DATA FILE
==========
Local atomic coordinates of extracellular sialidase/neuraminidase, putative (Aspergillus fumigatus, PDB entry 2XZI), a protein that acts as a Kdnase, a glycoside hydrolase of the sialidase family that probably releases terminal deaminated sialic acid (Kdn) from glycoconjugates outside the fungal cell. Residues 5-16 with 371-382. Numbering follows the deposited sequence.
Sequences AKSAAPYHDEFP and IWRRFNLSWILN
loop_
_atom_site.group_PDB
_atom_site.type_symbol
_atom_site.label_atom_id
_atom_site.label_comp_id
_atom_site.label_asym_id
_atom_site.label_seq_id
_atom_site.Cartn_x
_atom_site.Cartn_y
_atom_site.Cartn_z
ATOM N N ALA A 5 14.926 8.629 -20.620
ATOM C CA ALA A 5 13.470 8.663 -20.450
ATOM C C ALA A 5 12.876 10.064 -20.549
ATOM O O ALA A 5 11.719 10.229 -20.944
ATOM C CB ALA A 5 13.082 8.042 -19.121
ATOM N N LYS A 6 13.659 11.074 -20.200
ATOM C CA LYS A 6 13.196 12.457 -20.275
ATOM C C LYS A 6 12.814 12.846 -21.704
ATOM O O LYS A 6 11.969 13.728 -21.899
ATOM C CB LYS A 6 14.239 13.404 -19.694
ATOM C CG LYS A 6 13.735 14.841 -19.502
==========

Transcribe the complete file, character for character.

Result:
Local atomic coordinates of extracellular sialidase/neuraminidase, putative (Aspergillus fumigatus, PDB entry 2XZI), a protein that acts as a Kdnase, a glycoside hydrolase of the sialidase family that probably releases terminal deaminated sialic acid (Kdn) from glycoconjugates outside the fungal cell. Residues 5-16 with 371-382. Numbering follows the deposited sequence.
Sequences AKSAAPYHDEFP and IWRRFNLSWILN
loop_
_atom_site.group_PDB
_atom_site.type_symbol
_atom_site.label_atom_id
_atom_site.label_comp_id
_atom_site.label_asym_id
_atom_site.label_seq_id
_atom_site.Cartn_x
_atom_site.Cartn_y
_atom_site.Cartn_z
ATOM N N ALA A 5 14.926 8.629 -20.620
ATOM C CA ALA A 5 13.470 8.663 -20.450
ATOM C C ALA A 5 12.876 10.064 -20.549
ATOM O O ALA A 5 11.719 10.229 -20.944
ATOM C CB ALA A 5 13.082 8.042 -19.121
ATOM N N LYS A 6 13.659 11.074 -20.200
ATOM C CA LYS A 6 13.196 12.457 -20.275
ATOM C C LYS A 6 12.814 12.846 -21.704
ATOM O O LYS A 6 11.969 13.728 -21.899
ATOM C CB LYS A 6 14.239 13.404 -19.694
ATOM C CG LYS A 6 13.735 14.841 -19.502